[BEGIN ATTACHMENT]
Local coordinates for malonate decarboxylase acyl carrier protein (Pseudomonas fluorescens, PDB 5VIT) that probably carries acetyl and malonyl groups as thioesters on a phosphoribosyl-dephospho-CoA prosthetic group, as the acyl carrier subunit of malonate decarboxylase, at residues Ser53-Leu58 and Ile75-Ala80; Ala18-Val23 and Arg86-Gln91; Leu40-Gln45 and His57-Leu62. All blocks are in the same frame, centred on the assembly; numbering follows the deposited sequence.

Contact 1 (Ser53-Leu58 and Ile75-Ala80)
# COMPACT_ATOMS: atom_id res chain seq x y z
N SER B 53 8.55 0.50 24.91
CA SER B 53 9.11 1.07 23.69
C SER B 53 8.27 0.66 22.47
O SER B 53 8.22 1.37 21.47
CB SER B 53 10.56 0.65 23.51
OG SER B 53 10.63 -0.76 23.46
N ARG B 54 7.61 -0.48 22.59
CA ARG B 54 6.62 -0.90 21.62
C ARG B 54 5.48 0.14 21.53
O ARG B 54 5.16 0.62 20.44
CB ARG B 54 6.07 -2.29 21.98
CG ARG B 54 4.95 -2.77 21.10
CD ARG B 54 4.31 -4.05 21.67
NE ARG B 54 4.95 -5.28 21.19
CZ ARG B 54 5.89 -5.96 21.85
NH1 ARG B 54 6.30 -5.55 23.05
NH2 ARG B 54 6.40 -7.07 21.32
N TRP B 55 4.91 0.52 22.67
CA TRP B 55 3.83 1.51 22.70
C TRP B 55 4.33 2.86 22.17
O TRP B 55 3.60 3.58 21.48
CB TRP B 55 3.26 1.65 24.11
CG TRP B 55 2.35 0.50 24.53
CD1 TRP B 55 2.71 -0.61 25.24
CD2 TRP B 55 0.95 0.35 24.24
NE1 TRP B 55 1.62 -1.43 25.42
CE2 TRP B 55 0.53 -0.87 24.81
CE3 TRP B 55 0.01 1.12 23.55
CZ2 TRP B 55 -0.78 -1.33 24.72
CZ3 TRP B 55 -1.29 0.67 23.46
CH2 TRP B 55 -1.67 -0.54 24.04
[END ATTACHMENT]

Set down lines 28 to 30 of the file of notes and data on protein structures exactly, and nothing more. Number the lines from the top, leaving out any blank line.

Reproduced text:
CD2 TRP B 55 0.95 0.35 24.24
NE1 TRP B 55 1.62 -1.43 25.42
CE2 TRP B 55 0.53 -0.87 24.81